The Joy of Sketch is a beginner’s guide to sketching every day. Full of inspiration, tips and simple exercises, this book will help you reignite your passion for sketching. We caught up with Jen Russell-Smith the author and creator of The Joy of Sketch to hear more about the book and her must-have tips for sketching through life.
Tell us a little bit about yourself?
I’m a primarily self-taught artist whose only just coming to terms with being ‘allowed’ to call myself one! I draw and paint (along with a few other creative pursuits when time allows) around my young family and, this year especially, all the demands that brings.
Tell us a bit about your new book?
I like to imagine it as a virtual hand-hold to all the people who have ever seen my work or heard about what I do and said ‘Oh, I wish I could draw’ and then laughed politely when I told that they probably could and just need to practise… I wrote it for people, like me, who want to carve out a bit of time for creativity amongst all the other things clamouring for their attention because they know, on some level, that creating, making and expressing yourself does make life just that little bit better. But, rather than saying ‘just draw what you love’ or ‘copy this exercise’ I’ve tried to find a range of things to be inspired by that will hopefully be right in front of you.
What is your favourite project/technique featured?
Almost all of the exercises and suggestions in the book are things I have done myself at some point over the last few years, so they’ve all had their moment in the favourite-spotlight! Looking back, though, the ones that really stick with me are my self-portrait project (I was so young! I wore so many different outfits! What happened to that dress?) and the view out the window at different points. I like capturing little moments that would otherwise be forgotten.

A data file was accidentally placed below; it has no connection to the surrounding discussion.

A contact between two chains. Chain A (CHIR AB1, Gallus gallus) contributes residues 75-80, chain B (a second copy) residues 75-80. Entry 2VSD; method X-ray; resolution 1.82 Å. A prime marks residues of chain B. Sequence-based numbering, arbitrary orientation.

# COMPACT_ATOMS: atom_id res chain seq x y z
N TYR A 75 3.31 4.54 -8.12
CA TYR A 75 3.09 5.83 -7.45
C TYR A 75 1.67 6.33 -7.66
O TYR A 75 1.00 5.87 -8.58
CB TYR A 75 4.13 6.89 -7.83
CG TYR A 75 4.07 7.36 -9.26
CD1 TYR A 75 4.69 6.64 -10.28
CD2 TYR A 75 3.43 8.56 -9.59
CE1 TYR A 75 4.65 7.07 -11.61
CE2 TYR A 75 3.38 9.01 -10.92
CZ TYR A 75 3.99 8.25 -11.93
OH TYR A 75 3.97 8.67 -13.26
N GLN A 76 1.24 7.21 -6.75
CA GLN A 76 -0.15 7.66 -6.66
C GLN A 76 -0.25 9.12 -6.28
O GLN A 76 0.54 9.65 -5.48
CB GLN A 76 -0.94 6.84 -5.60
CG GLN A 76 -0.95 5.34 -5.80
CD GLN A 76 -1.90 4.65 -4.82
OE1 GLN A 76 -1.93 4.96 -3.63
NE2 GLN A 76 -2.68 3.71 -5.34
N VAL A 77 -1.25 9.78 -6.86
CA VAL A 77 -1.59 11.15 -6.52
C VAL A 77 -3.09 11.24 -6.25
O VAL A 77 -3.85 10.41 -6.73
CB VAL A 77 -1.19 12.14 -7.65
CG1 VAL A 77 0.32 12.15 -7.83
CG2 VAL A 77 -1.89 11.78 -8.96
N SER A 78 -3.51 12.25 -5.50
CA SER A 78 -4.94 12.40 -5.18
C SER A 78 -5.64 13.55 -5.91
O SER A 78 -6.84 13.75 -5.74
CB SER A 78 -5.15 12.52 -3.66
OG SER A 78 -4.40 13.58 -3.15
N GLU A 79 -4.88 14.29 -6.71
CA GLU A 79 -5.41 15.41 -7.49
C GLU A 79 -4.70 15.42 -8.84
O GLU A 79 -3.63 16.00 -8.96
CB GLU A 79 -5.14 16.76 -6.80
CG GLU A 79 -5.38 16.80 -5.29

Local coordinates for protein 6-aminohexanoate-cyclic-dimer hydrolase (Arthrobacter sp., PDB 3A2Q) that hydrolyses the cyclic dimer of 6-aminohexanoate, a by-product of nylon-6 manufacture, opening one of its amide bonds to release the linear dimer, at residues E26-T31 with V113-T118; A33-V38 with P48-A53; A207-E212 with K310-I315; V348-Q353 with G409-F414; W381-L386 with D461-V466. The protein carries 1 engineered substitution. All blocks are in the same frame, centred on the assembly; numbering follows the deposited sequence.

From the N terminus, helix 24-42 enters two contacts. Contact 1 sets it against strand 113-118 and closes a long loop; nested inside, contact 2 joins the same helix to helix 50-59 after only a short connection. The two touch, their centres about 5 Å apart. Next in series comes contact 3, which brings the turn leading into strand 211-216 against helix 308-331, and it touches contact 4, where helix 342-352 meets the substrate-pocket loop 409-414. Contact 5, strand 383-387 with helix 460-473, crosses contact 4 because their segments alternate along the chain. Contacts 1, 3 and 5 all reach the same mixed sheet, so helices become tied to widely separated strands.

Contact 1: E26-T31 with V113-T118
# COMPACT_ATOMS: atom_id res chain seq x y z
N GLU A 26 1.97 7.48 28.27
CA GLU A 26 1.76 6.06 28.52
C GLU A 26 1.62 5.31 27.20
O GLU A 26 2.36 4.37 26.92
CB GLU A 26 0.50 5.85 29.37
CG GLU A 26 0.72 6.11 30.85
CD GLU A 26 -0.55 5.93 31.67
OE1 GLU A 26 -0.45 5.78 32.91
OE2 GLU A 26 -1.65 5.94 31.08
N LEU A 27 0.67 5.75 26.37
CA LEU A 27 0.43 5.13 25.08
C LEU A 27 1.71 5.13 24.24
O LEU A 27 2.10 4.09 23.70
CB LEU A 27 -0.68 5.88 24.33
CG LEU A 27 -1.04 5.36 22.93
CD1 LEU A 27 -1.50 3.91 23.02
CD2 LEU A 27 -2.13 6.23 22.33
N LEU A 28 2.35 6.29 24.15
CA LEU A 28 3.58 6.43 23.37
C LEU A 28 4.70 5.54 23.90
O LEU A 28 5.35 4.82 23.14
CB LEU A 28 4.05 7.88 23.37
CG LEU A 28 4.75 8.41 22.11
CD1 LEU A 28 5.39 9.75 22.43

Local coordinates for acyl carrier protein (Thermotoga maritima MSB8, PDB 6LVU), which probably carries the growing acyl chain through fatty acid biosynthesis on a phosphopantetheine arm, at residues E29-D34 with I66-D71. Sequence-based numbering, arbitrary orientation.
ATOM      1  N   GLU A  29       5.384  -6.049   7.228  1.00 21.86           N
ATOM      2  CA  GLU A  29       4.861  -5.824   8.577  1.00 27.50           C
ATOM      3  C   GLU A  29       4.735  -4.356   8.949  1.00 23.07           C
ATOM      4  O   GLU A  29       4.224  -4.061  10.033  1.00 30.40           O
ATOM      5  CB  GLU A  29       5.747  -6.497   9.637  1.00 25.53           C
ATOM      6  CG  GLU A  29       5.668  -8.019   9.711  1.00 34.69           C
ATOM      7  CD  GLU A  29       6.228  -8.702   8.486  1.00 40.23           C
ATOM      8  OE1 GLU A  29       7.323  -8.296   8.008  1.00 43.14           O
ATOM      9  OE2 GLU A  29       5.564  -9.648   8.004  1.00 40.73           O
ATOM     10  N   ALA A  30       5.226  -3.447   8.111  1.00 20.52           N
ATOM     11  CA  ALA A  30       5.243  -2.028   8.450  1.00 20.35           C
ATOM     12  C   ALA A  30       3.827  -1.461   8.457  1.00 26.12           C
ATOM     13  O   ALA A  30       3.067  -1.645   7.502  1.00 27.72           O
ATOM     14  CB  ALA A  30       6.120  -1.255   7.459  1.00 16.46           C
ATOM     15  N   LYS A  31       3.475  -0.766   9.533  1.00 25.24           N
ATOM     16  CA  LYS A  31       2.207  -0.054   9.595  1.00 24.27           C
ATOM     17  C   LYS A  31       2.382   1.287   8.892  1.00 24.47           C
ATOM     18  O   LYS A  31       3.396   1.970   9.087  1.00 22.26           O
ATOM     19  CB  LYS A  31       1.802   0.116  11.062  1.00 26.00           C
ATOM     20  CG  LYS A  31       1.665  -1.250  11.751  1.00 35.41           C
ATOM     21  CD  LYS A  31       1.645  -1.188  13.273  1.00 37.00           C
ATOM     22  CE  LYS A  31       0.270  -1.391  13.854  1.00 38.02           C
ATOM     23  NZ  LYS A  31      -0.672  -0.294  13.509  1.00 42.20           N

Where do you look for inspiration: travel, other artists, Pinterest?
I honestly believe anything can, and should, be inspiring to a creative mind. Sometimes it’s not obvious what it’s inspiring you towards – but just squirrel away that image or idea with the others and, when you look back, there’s a common theme that suddenly pulls together. I like Instagram for how eclectic it can be, and always like a wander round a gallery or exhibition to see things you might not be expecting.
What is the most challenging thing about being an artist?
Always comparing yourself to others, perhaps? I think it’s important to accept that there will always be people doing something similar to you, who you might feel are doing it better, but that’s not a reason to give up! Be inspired by them, but continue down your own path. There is no such thing as the ‘best artist’ – it’s so subjective. But that can be hard to remember, sometimes.
Who (dead or alive) would you invite to the perfect craft retreat?
Quentin Blake is a huge inspiration to me, the simplicity and life in his line is amazing. Judith Kerr, as well. We read a lot of Mog at home at the moment, and I love how her illustrations perfectly capture the snippets of home and family life.
What advice would you give to your beginner self?
Just start! And a reminder of that old line about not comparing your beginnings to someone else’s middle.
In one word, how would you describe this book?